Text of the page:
Tiny Url
Feb 28 2019

Pollster Konda says March local election results are impossible to predict

Bekir Ağırdır, the head of Konda, Turkey’s leading pollster, said on Thursday that it was technically impossible to predict political party’s votes in the upcoming local elections on March 31, as alliance strategies differed across districts and provinces.

Turks will head to the polls in March for the seventh time in five years to elect 30 metropolitan city mayors, along with district mayors and municipal councils. 

The ruling Justice and Development Party (AKP) is in alliance with the far-right Nationalist Movement Party (MHP), while the main opposition Republican People’s Party (CHP) has forged an alliance with the nationalist Good Party.

The pro-Kurdish Peoples' Democratic Party (HDP) nominated candidates mainly in Turkey’s south-eastern provinces, where HDP mayors elected in the 2014 local elections have been replaced with government appointees due to alleged links to outlawed Kurdish groups. In some districts, the HDP also supports the candidates of the Islamist Felicity Party and the CHP.

In an interview with journalist Hakan Aksay of T24 news site, Ağırdır said the upcoming local elections had a unique characteristic as Turkey for the first time would experience parties competing in alliances for municipal seats. Moreover, those alliances do not cover the whole country and parties follow different strategies in different districts and provinces.

“For those reasons, it is impossible to determine the parties’ overall votes in these elections. And for those reasons, it is impossible for Konda to make such a statement,” Ağırdır said.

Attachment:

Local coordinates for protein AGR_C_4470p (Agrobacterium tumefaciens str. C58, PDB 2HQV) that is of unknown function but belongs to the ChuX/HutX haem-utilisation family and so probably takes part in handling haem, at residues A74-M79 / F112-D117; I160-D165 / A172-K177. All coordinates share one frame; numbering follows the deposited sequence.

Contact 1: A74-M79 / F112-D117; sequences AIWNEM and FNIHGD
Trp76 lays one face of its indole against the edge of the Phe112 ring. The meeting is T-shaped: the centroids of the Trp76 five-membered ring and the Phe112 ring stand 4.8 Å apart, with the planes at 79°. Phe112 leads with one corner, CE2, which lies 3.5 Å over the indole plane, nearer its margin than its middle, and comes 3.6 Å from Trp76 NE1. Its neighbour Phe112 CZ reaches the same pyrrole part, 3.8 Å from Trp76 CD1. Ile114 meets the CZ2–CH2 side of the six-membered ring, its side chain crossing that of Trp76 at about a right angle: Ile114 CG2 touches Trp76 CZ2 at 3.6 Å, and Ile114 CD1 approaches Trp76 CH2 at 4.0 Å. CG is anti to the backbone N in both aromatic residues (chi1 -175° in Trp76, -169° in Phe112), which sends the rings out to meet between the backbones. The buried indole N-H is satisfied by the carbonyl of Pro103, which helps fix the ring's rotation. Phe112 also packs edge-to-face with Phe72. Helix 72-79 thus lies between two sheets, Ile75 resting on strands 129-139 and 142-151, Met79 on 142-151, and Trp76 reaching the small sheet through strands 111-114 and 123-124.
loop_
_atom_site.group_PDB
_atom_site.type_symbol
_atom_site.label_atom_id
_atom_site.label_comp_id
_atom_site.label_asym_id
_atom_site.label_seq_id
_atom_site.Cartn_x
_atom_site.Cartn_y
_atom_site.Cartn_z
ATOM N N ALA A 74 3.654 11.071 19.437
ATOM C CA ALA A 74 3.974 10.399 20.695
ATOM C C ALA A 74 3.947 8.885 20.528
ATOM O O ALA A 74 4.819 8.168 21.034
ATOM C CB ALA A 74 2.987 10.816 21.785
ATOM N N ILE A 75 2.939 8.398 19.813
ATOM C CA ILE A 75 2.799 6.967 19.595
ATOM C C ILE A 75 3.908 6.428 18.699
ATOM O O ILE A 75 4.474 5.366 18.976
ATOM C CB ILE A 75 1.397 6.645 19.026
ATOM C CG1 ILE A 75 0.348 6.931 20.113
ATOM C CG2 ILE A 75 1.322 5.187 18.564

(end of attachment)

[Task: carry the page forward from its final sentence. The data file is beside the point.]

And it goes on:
The alliances between parties are also asymmetrical, according to Ağırdır. The pollster said, in the case of the HDP, it was impossible to foresee how HDP voters would behave in places where their party did not have candidates. “Therefore, technically, it is impossible to say something like the AKP will get that share of votes, and the CHP this share,” Ağırdır said.

Turkey’s leading pollster also said his company's surveys on various themes showed that, due to the prevalence of identity politics, Turkish voters were still casting their votes prioritising whom they are against. This would mean that even if some AKP voters are upset with the government, they would not necessarily change their preferences and vote for the opposition.

Ağırdır said the HDP’s declarations of support for other parties’ candidates in some provinces did not necessarily mean that the party’s base would as a whole cast votes to those parties, as there was a widespread resentment among Kurds after being criminalised to a large extent.

Ağırdır also criticised the results announced by other pollsters. “Let me just say this regarding our methodology. The way we do it, I mean going to households and making surveys through face to face interviews, is very costly. Believe me, saying surveys have been carried out in five provinces or sometimes in 81 provinces, implies in reality a cost of millions of lira. Therefore, the facts on who provided the finance for those surveys, or how they were financed, or how they were conducted should be explained,” Ağırdır said.